Meta's new chatbot has made the day for many on social media after giving honest opinions about its own boss, Mark Zuckerberg. The company recently released a new chatbot called BlenderBot 3, and the internet took it on a test run. A lot of users, including the media, also asked Meta AI about its opinion on the company's founder, to which it gave some interesting answers. The system can chat with a human on almost every topic by searching the internet. Meta previously warned that the chatbot could be "rude" or "offensive" to some as it "learned" the human language from widely available public data.
Just when you think life online can't get worse than it already is, Meta steps in to prove you wrong. The company's new BlenderBot 3 AI chatbot -- which was released in the U.S. just days ago on Friday, August 5 -- is already making a host of false statements based on interactions it had with real humans online. Some of the more egregious among those include claims Donald Trump won the 2020 U.S. presidential election and is currently president, anti-Semitic conspiracy theories, as well as comments calling out Facebook for all of its "fake news." This, despite being owned by the company formerly known as Facebook. Meta's BlenderBot 3 can search the internet to talk with humans about nearly anything, unlike past versions of the chatbot.
"Mark my words; AI is far more dangerous than nukes" Elon Musk AI has a massive impact on our social thinking process. The impact is positive as well as negative. We use mobiles phones, robots, self-driving cars, etc., excessively. Majority of us come into contact with Artificial Intelligence in some capacity or the other virtually daily. AI has fast contracted into our lives.
The IJCAI distinguished paper awards recognise some of the best papers presented at the conference each year. This year, three articles were named as distinguished papers. The winners were selected by the associate programme committee chairs, the programme and general chairs, and the president of EurAI. Abstract: The metric distortion framework posits that n voters and m candidates are jointly embedded in a metric space such that voters rank candidates that are closer to them higher. A voting rule's purpose is to pick a candidate with minimum total distance to the voters, given only the rankings, but not the actual distances.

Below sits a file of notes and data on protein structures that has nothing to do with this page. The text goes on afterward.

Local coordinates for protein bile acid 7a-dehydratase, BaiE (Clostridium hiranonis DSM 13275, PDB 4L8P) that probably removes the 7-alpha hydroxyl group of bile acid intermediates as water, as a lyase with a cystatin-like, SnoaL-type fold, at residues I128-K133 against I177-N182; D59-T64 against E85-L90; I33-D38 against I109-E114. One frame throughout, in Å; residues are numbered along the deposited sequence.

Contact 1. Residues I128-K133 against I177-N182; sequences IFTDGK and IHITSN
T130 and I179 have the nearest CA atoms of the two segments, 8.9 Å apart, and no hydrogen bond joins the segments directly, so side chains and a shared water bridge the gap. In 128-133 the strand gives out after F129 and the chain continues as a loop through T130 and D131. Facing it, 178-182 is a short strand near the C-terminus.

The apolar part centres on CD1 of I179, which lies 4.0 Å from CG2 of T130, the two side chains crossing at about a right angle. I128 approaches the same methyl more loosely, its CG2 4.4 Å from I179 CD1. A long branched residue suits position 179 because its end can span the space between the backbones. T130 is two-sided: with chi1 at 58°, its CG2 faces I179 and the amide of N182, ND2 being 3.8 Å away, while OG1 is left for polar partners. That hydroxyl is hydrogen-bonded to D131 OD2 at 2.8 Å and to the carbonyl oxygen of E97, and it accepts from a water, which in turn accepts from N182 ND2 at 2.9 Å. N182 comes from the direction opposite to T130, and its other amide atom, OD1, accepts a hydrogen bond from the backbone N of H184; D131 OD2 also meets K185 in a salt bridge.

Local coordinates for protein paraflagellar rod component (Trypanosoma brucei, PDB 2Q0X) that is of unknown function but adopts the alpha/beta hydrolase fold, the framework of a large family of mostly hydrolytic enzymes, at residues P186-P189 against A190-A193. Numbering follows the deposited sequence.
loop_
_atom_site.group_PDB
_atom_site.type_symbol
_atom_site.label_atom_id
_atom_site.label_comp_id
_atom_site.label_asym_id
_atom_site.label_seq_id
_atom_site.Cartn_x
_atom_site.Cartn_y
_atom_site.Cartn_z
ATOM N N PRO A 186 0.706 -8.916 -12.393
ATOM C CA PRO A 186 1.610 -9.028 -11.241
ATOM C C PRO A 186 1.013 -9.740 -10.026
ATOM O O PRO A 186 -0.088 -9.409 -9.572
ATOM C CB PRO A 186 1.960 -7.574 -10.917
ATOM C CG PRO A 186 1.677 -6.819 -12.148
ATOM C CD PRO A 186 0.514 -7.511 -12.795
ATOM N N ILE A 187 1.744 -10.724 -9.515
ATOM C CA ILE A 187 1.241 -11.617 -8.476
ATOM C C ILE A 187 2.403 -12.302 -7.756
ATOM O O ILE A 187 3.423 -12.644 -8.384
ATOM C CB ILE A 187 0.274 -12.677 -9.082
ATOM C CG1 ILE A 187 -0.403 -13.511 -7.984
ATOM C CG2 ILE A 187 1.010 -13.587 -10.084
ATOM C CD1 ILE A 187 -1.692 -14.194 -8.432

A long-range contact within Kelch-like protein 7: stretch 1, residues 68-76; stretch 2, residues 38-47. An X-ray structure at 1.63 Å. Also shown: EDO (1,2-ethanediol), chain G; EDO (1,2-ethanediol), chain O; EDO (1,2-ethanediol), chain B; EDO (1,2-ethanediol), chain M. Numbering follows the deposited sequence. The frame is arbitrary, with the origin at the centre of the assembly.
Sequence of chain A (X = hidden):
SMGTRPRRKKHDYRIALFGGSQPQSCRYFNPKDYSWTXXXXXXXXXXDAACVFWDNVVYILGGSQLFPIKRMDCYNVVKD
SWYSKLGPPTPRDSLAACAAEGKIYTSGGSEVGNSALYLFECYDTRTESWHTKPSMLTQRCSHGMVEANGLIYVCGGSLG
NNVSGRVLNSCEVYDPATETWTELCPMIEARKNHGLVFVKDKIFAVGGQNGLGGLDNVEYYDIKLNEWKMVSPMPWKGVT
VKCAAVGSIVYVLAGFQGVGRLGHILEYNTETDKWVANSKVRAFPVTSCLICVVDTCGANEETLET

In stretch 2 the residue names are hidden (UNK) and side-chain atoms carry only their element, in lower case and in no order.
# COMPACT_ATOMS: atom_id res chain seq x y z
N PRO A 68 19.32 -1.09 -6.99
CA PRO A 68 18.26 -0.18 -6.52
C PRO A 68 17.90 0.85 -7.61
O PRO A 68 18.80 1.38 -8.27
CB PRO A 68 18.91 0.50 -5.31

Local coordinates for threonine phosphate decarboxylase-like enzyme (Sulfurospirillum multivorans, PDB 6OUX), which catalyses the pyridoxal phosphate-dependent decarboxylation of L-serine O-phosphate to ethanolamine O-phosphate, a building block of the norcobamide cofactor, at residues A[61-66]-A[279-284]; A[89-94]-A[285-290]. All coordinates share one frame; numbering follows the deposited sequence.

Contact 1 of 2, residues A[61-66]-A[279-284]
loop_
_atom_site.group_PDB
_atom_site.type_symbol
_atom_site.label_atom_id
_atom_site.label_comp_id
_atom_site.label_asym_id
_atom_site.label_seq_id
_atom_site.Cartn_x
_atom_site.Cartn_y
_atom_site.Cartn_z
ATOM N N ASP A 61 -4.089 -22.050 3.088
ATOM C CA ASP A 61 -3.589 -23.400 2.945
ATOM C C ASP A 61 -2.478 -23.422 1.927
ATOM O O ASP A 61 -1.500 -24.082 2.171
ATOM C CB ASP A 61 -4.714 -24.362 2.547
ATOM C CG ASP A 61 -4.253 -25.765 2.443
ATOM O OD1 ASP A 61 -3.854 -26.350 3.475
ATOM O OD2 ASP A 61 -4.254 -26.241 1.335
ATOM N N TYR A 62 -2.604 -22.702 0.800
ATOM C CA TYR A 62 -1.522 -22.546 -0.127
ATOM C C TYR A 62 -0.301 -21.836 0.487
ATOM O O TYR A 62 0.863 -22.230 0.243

During the last Australian election we ran an ambitious project that tracked campaign spending and political announcements by monitoring the Facebook pages of every major party politician and candidate. The project, dubbed the "pork-o-meter" (after the term pork-barreling), was hugely successful in being able to identify distinct patterns of spending based on vote margin, or incumbent party, with marginal electorates receiving billions of dollars more in campaign promises than other electorates. All up, we processed 34,061 Facebook posts, 2,452 media releases, and published eight stories (eg here, here and here) in addition to an interactive feature. We also used the same Facebook data to analyse photos posted during the campaign to break down the most common types of photo ops for each party, and how things have changed since the 2016 election. We were able to discover more than 1,600 election promises, amounting to tens of billions of dollars in potential spending.